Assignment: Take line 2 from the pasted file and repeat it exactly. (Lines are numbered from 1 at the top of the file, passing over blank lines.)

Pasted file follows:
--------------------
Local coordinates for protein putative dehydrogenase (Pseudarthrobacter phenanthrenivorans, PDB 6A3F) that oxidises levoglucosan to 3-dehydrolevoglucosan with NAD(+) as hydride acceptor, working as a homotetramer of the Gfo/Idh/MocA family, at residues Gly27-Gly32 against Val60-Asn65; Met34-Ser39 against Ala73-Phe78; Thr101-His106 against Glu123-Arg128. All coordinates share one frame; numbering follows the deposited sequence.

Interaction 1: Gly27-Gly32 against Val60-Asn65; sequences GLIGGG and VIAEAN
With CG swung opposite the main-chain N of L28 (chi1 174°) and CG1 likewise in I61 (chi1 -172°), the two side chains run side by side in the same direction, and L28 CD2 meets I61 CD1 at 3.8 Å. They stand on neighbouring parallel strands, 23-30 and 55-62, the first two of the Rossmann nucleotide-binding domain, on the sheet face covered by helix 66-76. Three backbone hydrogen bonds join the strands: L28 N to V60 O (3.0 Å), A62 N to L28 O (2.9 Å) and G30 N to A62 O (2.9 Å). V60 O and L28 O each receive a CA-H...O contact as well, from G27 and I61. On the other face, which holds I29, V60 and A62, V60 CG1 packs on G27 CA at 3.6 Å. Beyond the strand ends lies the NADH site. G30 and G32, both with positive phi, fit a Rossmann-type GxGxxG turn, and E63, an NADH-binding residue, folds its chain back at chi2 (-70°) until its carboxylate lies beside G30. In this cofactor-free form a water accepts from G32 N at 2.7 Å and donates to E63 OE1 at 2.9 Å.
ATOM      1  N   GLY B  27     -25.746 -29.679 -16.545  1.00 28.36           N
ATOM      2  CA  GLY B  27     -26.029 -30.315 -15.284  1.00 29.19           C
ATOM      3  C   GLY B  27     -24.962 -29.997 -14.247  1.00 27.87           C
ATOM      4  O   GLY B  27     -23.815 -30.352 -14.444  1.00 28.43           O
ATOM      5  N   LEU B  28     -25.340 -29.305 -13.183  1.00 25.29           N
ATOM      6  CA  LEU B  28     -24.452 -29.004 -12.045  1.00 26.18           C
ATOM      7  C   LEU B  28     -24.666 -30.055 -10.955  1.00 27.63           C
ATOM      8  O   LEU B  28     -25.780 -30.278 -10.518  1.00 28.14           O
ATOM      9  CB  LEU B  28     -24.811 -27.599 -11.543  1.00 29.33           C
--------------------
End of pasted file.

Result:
Interaction 1: Gly27-Gly32 against Val60-Asn65; sequences GLIGGG and VIAEAN